Monday, 12 January 2015

The British way of death

Northern Cemetery Chapel, Chanterlands Avenue, Hull
People, it appears, can no longer afford to die. Yes I know they keep on shuffling off without a care but those left behind are finding it increasingly difficult to pay for disposing of the earthly remains. The average cost of dying, that's including funeral, burial or cremation and state administration, rose last year by over 7% to £7,622 if you believe a survey by an insurance company although that does seem rather a lot. That figure is greater than average savings so you can see how it might distress the bereaved to get into debt over this matter. Clearly someone is making a pile (dare I say they are making a killing, why not?) out of all this; undertakers' mark-ups on coffins, for example, are  reputed to be 200%!. Then there's deeds of grant (£25 a year, minimum 10 years payable in advance) and interment fees, in Hull that's currently £820! And don't get me talking about wreaths and flowers!  Still you don't have to fork out all that; there are cut price jobs for under £1000. If you own your own patch of garden you can always go under the roses wrapped in a blanket for that stay-at-home interment, just make sure you're at least two foot under the sod.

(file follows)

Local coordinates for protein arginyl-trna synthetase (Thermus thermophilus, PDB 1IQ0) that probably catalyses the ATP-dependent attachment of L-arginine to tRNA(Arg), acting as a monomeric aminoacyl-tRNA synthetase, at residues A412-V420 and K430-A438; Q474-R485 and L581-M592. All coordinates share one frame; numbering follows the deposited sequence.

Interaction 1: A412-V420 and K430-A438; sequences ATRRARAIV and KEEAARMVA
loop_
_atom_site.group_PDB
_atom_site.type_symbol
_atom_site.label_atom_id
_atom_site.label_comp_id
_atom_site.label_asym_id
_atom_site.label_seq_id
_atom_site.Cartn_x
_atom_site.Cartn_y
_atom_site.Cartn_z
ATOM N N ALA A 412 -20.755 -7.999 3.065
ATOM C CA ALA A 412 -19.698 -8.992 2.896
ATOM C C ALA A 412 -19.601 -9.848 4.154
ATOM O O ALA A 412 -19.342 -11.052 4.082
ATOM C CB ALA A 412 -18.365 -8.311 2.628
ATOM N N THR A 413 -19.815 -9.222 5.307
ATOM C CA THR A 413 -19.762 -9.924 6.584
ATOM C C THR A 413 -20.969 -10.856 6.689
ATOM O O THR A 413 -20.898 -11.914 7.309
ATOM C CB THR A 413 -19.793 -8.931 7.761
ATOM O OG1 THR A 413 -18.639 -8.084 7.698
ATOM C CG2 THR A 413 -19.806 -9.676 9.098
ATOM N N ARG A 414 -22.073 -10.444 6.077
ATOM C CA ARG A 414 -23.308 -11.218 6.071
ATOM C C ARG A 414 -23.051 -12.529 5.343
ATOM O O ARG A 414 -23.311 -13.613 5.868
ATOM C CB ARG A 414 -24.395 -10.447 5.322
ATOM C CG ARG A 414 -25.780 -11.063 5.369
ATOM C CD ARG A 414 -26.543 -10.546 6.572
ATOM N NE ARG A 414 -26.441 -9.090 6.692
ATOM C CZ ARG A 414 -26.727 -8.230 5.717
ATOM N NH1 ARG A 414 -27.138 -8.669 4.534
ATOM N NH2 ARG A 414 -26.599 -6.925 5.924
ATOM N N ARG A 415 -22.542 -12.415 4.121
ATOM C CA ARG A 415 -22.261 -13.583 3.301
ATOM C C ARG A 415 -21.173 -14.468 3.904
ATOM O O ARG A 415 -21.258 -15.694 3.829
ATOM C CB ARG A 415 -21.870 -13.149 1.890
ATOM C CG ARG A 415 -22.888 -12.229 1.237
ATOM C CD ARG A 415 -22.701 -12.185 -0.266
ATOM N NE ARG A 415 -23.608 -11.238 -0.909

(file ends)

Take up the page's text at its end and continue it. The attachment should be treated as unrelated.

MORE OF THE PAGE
The chapel here is a grade 2 listed building from the early 1900's, it'll cost you a £70 'chapel fee' to hire it! Have a nice day!


  1. No shortage of fees, and yet it's probably best to take care of it well in advance. You just don't know if your family will be left at the hands of a disreputable funeral director looking to make as much money as possible at a time when they're not emotionally able to see so themselves.

  2. It's illegal to bury a human body in Pasadena, California, where I live. Just across the city line in unincorporated Altadena, there's a lovely cemetery called Mountain View. Getting kind of full.